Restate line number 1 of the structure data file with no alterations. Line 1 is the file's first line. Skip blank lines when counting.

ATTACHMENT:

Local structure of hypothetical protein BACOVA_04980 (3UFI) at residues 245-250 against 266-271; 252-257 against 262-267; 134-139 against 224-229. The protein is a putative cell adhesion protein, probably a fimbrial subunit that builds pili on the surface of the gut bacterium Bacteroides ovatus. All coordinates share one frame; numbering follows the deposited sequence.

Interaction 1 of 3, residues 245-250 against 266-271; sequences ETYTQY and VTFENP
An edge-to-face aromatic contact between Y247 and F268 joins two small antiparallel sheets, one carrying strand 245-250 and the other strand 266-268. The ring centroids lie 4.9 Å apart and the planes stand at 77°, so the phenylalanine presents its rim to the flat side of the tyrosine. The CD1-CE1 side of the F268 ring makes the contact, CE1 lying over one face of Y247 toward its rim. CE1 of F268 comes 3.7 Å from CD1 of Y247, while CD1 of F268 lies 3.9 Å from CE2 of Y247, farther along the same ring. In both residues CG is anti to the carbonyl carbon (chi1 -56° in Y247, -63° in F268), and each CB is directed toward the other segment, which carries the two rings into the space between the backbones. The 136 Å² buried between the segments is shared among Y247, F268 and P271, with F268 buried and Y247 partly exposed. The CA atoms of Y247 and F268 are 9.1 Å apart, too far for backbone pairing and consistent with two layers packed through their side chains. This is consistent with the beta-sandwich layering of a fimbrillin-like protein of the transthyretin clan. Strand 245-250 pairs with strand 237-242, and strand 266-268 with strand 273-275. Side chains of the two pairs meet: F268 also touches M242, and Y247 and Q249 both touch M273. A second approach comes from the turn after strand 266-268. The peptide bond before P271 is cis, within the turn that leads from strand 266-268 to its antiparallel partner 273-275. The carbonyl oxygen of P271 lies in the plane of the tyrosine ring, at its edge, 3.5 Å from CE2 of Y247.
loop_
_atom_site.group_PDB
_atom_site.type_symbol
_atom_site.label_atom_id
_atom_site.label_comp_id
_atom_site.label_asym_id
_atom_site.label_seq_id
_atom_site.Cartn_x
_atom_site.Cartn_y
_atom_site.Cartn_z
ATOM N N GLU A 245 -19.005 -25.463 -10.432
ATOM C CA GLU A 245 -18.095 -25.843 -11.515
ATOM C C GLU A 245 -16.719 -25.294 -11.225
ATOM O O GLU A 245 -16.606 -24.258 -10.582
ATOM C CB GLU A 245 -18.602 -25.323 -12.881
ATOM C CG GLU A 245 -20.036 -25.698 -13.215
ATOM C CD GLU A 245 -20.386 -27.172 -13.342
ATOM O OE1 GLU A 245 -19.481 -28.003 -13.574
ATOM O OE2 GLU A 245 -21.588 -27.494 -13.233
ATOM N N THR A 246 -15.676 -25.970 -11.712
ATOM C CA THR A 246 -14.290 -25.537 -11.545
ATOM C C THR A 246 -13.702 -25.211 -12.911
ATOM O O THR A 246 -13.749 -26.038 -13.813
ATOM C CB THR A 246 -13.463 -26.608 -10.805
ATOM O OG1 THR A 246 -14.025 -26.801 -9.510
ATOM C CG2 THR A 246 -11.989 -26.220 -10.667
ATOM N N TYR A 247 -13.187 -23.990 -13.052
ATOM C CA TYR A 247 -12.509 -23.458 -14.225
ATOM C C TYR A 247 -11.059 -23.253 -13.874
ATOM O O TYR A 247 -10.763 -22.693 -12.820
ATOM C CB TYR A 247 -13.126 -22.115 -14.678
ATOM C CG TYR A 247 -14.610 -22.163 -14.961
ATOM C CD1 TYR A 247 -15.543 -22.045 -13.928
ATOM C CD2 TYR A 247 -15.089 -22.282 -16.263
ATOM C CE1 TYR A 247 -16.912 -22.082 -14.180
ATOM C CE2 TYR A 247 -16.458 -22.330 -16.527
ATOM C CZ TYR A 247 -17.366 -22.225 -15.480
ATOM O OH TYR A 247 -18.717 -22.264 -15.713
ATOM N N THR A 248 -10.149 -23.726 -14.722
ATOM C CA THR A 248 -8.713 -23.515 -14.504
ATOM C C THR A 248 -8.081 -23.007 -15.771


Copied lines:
Local structure of hypothetical protein BACOVA_04980 (3UFI) at residues 245-250 against 266-271; 252-257 against 262-267; 134-139 against 224-229. The protein is a putative cell adhesion protein, probably a fimbrial subunit that builds pili on the surface of the gut bacterium Bacteroides ovatus. All coordinates share one frame; numbering follows the deposited sequence.